Multi-university effort will advance materials, define the future of mobility

    With support from the Toyota Research Institute, MIT faculty will focus on next-generation energy storage.

    Martin Z Bazant Materials Day 2016 7443 Web
    Martin Z. Bazant, the E. G. Roos (1944) professor of chemical engineering and a professor of mathematics, is one of eight MIT researchers who will receive support from the Toyota Research Institute for three projects directed at advancing energy storage, such as rechargeable batteries used in hybrid and electric cars. Bazant aims “to unify energy materials design by connecting atomistic with macroscopic properties and advance electrochemical materials more generally.”

    Three MIT-affiliated research teams will receive about $10M in funding as part of a $35M materials science discovery program launched by the Toyota Research Institute (TRI). Provided over four years, the support to MIT researchers will be primarily directed at scientific discoveries and advancing a technology that underpins the future of mobility and autonomous systems: energy storage.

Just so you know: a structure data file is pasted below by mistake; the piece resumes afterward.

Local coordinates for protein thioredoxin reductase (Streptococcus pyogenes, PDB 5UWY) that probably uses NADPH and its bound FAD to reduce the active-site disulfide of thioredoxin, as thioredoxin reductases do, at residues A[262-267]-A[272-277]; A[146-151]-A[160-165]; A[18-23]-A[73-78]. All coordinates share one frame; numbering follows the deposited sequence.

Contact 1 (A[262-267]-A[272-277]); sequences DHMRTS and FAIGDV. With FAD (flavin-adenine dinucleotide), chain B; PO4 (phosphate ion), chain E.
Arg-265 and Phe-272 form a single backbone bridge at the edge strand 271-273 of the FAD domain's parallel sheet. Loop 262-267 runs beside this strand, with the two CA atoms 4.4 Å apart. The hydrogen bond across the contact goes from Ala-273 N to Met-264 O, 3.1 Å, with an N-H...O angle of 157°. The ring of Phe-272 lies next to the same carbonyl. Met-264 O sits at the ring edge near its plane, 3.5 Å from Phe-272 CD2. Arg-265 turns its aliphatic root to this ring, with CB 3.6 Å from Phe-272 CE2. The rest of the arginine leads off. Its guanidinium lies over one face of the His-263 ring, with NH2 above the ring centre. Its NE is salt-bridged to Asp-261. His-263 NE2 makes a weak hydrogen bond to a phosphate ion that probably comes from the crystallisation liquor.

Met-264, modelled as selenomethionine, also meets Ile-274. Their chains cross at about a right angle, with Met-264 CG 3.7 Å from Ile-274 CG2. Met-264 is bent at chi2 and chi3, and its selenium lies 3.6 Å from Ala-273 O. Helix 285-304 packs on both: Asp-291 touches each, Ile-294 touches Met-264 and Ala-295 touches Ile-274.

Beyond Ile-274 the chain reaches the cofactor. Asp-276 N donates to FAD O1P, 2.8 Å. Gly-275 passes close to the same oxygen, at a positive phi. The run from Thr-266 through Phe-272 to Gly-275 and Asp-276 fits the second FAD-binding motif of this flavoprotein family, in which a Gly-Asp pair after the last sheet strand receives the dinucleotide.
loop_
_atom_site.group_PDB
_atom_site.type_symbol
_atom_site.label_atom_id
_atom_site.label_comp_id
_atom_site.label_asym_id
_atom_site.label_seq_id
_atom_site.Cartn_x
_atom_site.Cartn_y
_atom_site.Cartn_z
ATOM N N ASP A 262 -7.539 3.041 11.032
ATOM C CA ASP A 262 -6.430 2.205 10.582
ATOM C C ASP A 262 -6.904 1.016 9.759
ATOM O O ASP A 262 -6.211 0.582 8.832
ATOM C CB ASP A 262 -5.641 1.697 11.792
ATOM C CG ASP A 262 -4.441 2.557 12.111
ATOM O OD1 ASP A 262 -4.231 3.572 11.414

MIT’s Martin Bazant, joined by colleagues at Stanford University and Purdue University, will lead an effort to develop a novel, data-driven design of lithium-ion (Li-ion) batteries. These energy storage workhorses, used in cellphones and hybrid cars, are practical, but complicated due to the fundamental complexity of their electrochemistry. Leveraging a nanoscale visualization technique that revealed, for the first time, how Li-ion particles charge and discharge in real time, in good agreement with his theoretical predictions, Bazant will use machine learning to develop a scalable predictive modeling framework for rechargeable batteries.

    Other MIT thrusts focus on:

    • Design principles of polymer stability and conductivity for lithium batteries;

    • Design principles of nanostructured, non-precious-metal-containing catalysts for oxygen reduction and evolution.

    Besides Bazant, MIT researchers participating in these initiatives are Richard Braatz, Jeffrey Grossman, Yang Shao-Horn, Jeremiah A. Johnson, Adam Willard, Suvrit Sra, and Yuriy Román, associate professor of chemical engineering,

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    School of Engineering
    April 3, 2017